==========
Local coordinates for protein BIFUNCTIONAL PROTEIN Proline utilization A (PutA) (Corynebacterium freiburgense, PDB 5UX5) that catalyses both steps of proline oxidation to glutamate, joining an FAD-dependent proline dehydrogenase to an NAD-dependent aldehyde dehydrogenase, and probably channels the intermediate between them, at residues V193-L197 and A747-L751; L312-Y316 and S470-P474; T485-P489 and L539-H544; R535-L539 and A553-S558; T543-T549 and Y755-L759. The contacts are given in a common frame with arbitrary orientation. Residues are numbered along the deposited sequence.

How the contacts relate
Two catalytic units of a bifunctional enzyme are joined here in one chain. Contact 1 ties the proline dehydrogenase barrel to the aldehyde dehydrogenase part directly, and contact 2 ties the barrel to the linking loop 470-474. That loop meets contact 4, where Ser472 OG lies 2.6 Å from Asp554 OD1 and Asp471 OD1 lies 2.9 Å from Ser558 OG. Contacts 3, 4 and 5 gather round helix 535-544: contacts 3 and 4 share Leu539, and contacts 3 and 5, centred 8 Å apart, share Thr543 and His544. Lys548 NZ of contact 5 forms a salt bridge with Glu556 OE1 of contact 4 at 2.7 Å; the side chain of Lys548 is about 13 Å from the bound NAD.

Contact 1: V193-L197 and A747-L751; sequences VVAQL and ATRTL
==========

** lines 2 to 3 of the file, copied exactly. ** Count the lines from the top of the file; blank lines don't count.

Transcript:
How the contacts relate
Two catalytic units of a bifunctional enzyme are joined here in one chain. Contact 1 ties the proline dehydrogenase barrel to the aldehyde dehydrogenase part directly, and contact 2 ties the barrel to the linking loop 470-474. That loop meets contact 4, where Ser472 OG lies 2.6 Å from Asp554 OD1 and Asp471 OD1 lies 2.9 Å from Ser558 OG. Contacts 3, 4 and 5 gather round helix 535-544: contacts 3 and 4 share Leu539, and contacts 3 and 5, centred 8 Å apart, share Thr543 and His544. Lys548 NZ of contact 5 forms a salt bridge with Glu556 OE1 of contact 4 at 2.7 Å; the side chain of Lys548 is about 13 Å from the bound NAD.